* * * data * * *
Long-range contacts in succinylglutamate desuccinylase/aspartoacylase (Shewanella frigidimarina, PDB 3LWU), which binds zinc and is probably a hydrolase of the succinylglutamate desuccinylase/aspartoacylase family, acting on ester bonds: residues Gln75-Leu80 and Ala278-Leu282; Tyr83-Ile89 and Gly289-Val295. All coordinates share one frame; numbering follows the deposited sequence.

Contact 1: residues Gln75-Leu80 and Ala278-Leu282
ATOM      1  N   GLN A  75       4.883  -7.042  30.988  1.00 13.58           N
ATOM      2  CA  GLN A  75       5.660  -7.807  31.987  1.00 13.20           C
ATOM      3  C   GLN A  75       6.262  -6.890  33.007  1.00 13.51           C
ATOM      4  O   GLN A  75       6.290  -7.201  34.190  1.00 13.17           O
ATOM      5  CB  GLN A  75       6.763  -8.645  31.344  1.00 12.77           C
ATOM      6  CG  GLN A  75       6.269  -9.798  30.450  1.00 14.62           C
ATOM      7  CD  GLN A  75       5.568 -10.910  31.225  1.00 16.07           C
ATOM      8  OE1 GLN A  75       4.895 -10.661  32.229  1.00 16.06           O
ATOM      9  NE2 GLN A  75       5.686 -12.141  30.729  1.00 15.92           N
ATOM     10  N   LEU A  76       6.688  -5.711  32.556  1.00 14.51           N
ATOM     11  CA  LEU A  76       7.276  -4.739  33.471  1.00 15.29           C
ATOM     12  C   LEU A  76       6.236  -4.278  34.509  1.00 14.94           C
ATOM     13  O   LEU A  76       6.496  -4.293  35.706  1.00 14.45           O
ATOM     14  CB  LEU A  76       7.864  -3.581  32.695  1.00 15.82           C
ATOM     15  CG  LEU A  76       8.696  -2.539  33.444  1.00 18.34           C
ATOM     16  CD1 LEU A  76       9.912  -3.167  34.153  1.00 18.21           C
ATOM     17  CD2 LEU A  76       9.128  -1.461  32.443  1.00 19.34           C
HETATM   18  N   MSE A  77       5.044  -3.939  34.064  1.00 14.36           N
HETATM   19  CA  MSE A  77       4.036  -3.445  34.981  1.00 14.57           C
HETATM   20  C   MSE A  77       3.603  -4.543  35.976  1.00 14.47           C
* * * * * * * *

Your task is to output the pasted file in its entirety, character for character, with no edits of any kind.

Long-range contacts in succinylglutamate desuccinylase/aspartoacylase (Shewanella frigidimarina, PDB 3LWU), which binds zinc and is probably a hydrolase of the succinylglutamate desuccinylase/aspartoacylase family, acting on ester bonds: residues Gln75-Leu80 and Ala278-Leu282; Tyr83-Ile89 and Gly289-Val295. All coordinates share one frame; numbering follows the deposited sequence.

Contact 1: residues Gln75-Leu80 and Ala278-Leu282
ATOM      1  N   GLN A  75       4.883  -7.042  30.988  1.00 13.58           N
ATOM      2  CA  GLN A  75       5.660  -7.807  31.987  1.00 13.20           C
ATOM      3  C   GLN A  75       6.262  -6.890  33.007  1.00 13.51           C
ATOM      4  O   GLN A  75       6.290  -7.201  34.190  1.00 13.17           O
ATOM      5  CB  GLN A  75       6.763  -8.645  31.344  1.00 12.77           C
ATOM      6  CG  GLN A  75       6.269  -9.798  30.450  1.00 14.62           C
ATOM      7  CD  GLN A  75       5.568 -10.910  31.225  1.00 16.07           C
ATOM      8  OE1 GLN A  75       4.895 -10.661  32.229  1.00 16.06           O
ATOM      9  NE2 GLN A  75       5.686 -12.141  30.729  1.00 15.92           N
ATOM     10  N   LEU A  76       6.688  -5.711  32.556  1.00 14.51           N
ATOM     11  CA  LEU A  76       7.276  -4.739  33.471  1.00 15.29           C
ATOM     12  C   LEU A  76       6.236  -4.278  34.509  1.00 14.94           C
ATOM     13  O   LEU A  76       6.496  -4.293  35.706  1.00 14.45           O
ATOM     14  CB  LEU A  76       7.864  -3.581  32.695  1.00 15.82           C
ATOM     15  CG  LEU A  76       8.696  -2.539  33.444  1.00 18.34           C
ATOM     16  CD1 LEU A  76       9.912  -3.167  34.153  1.00 18.21           C
ATOM     17  CD2 LEU A  76       9.128  -1.461  32.443  1.00 19.34           C
HETATM   18  N   MSE A  77       5.044  -3.939  34.064  1.00 14.36           N
HETATM   19  CA  MSE A  77       4.036  -3.445  34.981  1.00 14.57           C
HETATM   20  C   MSE A  77       3.603  -4.543  35.976  1.00 14.47           C